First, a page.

You could pressume that he was assigned to the baby as his specialist by the way the woman responded, you’d be wrong.

“Exhausted. I’m utterly exhausted.”, the mother replied. “This is so tiring.”

The staff members eyes widen as if to suggest he received more than he’d bargain for, and regretted asking anything in the first place. He walks away – politely but awkwardly smiling.

The room is quiet. After reading a brochure, I look up. She sits there jiggling her leg to bounce her baby. Jittering, fidgeting. This mother has not slept properly for some time.

Her inner engine is at full revs trying to get through the day. A symptom of stress all too familiar.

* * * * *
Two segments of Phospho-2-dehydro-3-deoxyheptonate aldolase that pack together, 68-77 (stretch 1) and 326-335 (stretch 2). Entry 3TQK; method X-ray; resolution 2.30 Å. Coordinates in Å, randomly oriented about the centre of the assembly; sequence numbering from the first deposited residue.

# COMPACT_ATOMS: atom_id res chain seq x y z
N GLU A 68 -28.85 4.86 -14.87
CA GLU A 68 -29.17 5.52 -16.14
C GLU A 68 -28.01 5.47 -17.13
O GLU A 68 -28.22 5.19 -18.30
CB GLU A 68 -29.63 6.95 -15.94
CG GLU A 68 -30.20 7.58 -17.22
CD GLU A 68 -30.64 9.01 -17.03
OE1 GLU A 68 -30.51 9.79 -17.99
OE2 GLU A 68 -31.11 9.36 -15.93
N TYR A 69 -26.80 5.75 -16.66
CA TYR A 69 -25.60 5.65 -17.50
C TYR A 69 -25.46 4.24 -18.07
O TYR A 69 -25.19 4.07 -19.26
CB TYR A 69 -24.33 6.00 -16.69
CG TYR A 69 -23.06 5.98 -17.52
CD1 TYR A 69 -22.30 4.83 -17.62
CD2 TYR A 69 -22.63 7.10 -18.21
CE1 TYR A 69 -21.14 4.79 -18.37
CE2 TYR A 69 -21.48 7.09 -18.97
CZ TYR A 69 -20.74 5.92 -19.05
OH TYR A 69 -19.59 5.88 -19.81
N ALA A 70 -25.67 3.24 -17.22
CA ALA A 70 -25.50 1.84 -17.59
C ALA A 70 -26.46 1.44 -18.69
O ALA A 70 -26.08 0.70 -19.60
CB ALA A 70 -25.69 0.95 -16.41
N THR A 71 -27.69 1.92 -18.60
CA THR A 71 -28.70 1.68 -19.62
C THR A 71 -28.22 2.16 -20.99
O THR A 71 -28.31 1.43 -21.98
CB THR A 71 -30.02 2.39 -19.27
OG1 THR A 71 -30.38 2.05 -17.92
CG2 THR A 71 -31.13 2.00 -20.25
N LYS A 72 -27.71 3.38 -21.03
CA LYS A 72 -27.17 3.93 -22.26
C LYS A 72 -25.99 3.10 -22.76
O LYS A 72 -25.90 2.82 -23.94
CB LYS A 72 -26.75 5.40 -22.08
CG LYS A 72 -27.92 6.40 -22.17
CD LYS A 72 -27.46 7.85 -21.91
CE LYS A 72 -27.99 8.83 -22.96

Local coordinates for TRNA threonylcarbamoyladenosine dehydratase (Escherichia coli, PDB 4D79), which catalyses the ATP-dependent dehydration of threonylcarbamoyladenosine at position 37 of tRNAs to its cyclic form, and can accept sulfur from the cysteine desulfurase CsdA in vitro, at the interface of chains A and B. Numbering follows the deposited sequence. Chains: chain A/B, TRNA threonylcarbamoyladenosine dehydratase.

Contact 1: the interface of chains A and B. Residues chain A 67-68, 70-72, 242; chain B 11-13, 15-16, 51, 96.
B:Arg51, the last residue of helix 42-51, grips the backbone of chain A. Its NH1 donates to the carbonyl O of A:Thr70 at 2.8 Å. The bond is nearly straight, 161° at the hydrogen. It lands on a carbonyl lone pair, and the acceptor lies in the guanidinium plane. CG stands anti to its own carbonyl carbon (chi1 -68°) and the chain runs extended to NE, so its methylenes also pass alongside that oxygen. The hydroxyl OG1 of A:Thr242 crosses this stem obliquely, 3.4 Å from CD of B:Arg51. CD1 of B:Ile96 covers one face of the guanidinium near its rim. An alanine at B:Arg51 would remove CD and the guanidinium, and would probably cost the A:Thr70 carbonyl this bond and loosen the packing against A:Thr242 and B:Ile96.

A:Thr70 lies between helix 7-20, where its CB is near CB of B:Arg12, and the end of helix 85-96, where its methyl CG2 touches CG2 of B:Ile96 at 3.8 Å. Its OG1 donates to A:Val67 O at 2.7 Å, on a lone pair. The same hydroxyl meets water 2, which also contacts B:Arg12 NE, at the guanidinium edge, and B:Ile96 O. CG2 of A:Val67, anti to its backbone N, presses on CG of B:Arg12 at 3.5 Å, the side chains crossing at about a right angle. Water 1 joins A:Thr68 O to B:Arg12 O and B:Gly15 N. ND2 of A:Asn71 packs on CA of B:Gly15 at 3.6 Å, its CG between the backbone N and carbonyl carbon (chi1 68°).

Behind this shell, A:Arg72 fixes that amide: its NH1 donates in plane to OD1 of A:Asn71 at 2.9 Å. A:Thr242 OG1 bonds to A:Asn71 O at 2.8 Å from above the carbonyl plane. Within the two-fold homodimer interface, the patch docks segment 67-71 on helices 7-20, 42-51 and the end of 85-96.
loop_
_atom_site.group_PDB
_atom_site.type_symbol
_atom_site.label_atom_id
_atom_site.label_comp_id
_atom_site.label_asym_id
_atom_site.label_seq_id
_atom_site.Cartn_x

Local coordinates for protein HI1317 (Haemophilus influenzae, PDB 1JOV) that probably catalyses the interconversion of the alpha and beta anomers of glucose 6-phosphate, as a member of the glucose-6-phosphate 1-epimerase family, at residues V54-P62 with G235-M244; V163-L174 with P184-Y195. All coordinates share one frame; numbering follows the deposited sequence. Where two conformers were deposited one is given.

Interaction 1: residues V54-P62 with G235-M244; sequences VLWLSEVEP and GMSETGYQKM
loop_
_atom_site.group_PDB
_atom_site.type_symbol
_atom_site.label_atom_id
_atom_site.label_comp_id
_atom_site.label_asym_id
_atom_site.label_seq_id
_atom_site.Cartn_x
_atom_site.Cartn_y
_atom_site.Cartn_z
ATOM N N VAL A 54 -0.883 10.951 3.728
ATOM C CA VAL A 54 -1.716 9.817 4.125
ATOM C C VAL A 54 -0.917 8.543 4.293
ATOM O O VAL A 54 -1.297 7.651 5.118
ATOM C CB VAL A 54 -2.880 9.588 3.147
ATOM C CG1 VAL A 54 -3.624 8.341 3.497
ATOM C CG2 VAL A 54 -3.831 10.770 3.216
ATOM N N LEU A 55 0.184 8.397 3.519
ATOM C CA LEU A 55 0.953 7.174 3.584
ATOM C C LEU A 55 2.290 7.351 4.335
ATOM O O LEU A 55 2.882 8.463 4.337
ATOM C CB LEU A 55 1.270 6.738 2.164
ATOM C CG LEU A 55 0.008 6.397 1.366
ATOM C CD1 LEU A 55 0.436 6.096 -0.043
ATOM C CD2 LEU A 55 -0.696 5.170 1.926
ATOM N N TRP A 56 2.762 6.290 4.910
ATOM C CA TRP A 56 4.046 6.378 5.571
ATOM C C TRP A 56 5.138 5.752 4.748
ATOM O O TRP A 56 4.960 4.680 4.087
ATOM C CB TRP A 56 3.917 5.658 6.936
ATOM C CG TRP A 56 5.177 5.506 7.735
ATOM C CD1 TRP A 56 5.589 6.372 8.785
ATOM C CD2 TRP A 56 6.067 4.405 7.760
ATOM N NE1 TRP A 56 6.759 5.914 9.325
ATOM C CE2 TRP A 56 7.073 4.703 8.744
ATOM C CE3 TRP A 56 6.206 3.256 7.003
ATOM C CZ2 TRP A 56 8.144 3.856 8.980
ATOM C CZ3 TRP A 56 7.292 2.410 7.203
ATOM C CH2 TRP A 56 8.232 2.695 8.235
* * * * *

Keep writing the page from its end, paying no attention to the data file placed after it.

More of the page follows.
I blurt out, “Is he in here for sleep testing?”. Fully aware it’s likely to be for something else.

“Oh, he’s on a CPAP. We’ve just had an overnight sleep study a week ago. It was the best sleep I’ve had in ages. Because I didn’t have to worry and fuss, I knew someone was going to be there to watch him too. It wouldn’t just be me. ”

The flood gates open.

I can’t help but empathise and ask, has she got any help at home. “No. Not if you count a husband who argues with me in the middle of the night about the baby.”

She was alone. She is alone. And vulnerable. Maybe craving for someone to hear her out. And to validate that her emotions are accepted by someone. Her own opinion is not enough.

I sigh for her and share in her disappointment in the lack of support. Then spend the next 5 minutes listening to her story. The story of her baby having a “floppy airway” otherwise known as laryngomalacia. It creates an obstruction which stops him from breathing. She can’t sleep knowing this. Who could? The respiratory team and ENT battle over how to manage it, constantly.